Photo: cliff1066 via flickr
One of the biggest questions facing the economy in 2012 is the fate of the payroll tax cut and whether it will be extended into next year.In a note out today, Goldman’s Alec Phillips does a Q&A on this and other fiscal matters.
Here are two big questions Phillips answers on the matter.
Q: Will the payroll tax cut be extended?
A: It is much less certain in light of the super committee failure, but extension still appears possible. Several Republican lawmakers have recently stated that they view the current payroll tax cut to be an ineffective form of stimulus. That said, many Republican lawmakers are nevertheless cautious about the prospect of allowing a tax increase to occur through inaction. This caution probably stems from two factors: first, blocking the extension could be seen as contributing to economic weakness next year; second, blocking this tax cut on grounds that it is too expensive would presumably make extending the 2001/2003 tax cuts, which are set to expire at the end of 2012, more difficult to justify.
Q: What are the obstacles to extending the payroll tax cut?
A: The greatest obstacle to extension is the fiscal cost and how to offset it. Apart from general political disagreement, the most important obstacle facing the payroll tax cut its $110bn annual cost. Extension of the payroll tax cut ultimately hinges on reaching a political agreement on how much, if any, of this cost should be offset by enacting new deficit reduction policies in other areas of the budget. One potential option is to use the less controversial of the spending cut options discussed by the now-defunct super committee, involving changes to various programs in the mandatory budget unrelated to the large entitlement programs. This might appeal to some lawmakers, particularly Republicans, who are wary of simply adding the cost of extension to the deficit. Alternatively, congressional leaders could opt to extend the tax cut without any offsetting policies to cover the cost, which would avoid controversy regarding specific ways of paying for the payroll tax cut extension, but could make House passage difficult.
To increase the likelihood of agreement under either scenario, Democratic leaders might accept some Republican priorities as part of a broader package, though it is not obvious what these would be. Some recently discussed options include a repatriation tax holiday or a postponement of the defence portion of the automatic spending cuts set to take effect in 2013. However, both have substantial costs; the Joint Tax Committee has estimated a repeat of the 2005 repatriation tax holiday would cost $78bn, while delaying the defence cuts would raise the deficit by $55bn for each year they are delayed unless the cost is offset elsewhere in the budget. Changes to the defence cuts that raise the budget deficit could also have negative ratings implications. The House is debating a number of smaller jobs-oriented bills dealing with regulatory changes, but these are not on the same scale as the payroll tax cut.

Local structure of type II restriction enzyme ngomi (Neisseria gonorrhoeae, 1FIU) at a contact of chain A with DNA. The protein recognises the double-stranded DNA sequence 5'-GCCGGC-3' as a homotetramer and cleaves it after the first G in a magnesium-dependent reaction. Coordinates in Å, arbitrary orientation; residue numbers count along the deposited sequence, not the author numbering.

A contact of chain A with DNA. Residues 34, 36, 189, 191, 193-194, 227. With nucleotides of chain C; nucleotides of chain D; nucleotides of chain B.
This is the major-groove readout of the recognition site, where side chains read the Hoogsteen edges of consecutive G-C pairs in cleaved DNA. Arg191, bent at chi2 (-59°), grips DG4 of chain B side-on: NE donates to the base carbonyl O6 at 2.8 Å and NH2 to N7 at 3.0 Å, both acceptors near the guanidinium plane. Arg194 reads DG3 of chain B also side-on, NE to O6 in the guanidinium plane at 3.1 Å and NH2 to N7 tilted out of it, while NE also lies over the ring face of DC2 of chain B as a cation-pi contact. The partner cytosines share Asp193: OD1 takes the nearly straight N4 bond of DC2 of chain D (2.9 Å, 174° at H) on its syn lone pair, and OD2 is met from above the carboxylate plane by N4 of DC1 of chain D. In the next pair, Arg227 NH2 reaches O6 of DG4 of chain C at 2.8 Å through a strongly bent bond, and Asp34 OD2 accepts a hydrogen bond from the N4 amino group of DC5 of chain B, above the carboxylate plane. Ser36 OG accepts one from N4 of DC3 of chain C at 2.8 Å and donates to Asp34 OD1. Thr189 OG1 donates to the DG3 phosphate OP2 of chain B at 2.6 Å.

The upshot is that in a typical year, particularly in a weak economy, the payroll tax cut is the type of provision that would normally be extended in a year-end fiscal agreement. Indeed, this is what happened last year, when extension of the 2001/2003 tax cuts were paired with the payroll tax cut and extended unemployment benefits in a package that suited both sides. However, the fiscal debate thus far this year has been far from typical, and although both sides would appear to have something to gain from a compromise, the recent super committee failure demonstrated that this is not always enough to produce agreement. (Of course, the consequence for inaction on the payroll tax cut is much more immediate than the automatic spending cuts that take effect in 2013 as a result of super committee failure.)